Wonderful Town - a feast of music, dance and performance at Wales Millennium Centre (From Hereford Times)
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Wonderful Town - a feast of music, dance and performance at Wales Millennium Centre
Despite being penned 30 years before she was born Leonard Bernstein’s Wonderful Town could have been written with Connie Fisher in mind.
The latest revival currently touring the UK and showing at the Millennium Centre in Cardiff has class written right through it, with pitch-perfect casting that brings this urban fairytale to life.
Wonderful Town is nominally set in 1930s Jazz age Greenwich Village, New York, but with distinct nods to the swing era, rock ‘n’roll and the Beat movement which gives it a timeless edge.
It’s the familiar story of innocent girls making their way in the big bold city. A tale of boy meets girl, boy hates girl but is finally won over by girl that is the theme running through a million romantic comedies. What sets this one apart is the stunning score by the masterful Bernstein, the man who wrote’ jazz for the concert hall and symphonies for the Broadway stage’.
Every song, every line, every note is perfect, nothing is wasted or extravagant yet adds up to a sumptuous feast of colour, music, dance and performance.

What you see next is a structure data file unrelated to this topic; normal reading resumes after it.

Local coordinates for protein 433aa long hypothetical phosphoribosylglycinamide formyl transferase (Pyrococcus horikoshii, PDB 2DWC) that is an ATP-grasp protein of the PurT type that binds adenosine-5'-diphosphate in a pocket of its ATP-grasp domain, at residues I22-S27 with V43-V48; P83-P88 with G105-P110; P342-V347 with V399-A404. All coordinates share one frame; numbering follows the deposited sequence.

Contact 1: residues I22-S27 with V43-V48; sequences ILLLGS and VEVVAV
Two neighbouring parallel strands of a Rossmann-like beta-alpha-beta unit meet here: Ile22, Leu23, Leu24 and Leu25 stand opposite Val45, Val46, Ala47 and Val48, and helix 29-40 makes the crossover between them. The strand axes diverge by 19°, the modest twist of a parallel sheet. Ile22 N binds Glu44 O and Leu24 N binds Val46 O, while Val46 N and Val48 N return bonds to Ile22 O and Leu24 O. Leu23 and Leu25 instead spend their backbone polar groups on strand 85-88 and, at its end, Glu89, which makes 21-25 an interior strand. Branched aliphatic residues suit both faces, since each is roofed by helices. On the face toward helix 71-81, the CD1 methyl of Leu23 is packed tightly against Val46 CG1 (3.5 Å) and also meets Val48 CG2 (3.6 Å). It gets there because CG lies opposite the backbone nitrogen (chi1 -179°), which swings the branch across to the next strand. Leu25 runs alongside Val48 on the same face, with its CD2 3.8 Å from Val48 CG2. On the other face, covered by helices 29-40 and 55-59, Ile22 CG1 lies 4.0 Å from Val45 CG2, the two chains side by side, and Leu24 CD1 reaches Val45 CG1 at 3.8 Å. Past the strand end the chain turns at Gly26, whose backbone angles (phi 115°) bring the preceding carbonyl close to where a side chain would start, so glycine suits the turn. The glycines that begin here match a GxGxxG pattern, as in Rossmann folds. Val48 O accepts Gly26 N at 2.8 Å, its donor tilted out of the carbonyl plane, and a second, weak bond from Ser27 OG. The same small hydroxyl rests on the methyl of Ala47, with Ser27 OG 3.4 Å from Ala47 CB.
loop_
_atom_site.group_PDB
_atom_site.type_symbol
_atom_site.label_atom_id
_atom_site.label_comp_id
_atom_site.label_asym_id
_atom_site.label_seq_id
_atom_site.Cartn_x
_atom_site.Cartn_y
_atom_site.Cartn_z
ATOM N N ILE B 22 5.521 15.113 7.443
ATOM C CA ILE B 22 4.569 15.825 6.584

As well as Fisher, best known as the winner of Andrew Lloyd Webber’s How Do You Solve A Problem Like Maria, who extracts every nuance of wit and wisdom from wannabee journalist Ruth Sherwood, Lucy Van Grasse simply epitomises her beautiful and flirtatious sibling Eileen. The chemistry between the two is tangible with Van Grasse’s operatic soprano blending beautifully with Fisher’s now recovered powerhouse vocals.
Beautifully set with an uncluttered but effective stage and costumes the show rattles along to a glitzy finale set in the Village Vantage nightspot.
While essentially to story of Ruth – the home town girl made good – the secondary characters, particularly the Wreck (Nic Greenshields) and Helen (Tiffany Graves) together with love interest Bob Baker (Michael Xavier), who was refreshingly wholesome for an on-stage journalist when contrasted to the stereotypic sleazy reporter Chick Clark (Joseph Alessi), had stories to tell and solid performances to put in.
Possibly because it has an ageless quality thanks to its subject matter and musical range Wonderful Town is a kind of Every-Play – appealing the lovers of serious music and well as the musicals, comedy and tragedy and modern and classical dance. There’s even a nod to contemporary celtic culture with a wonderfully funny homage to Riverdance during the song Eileen.
As an antidote to the dreadful summer Wonderful Town is a winner.
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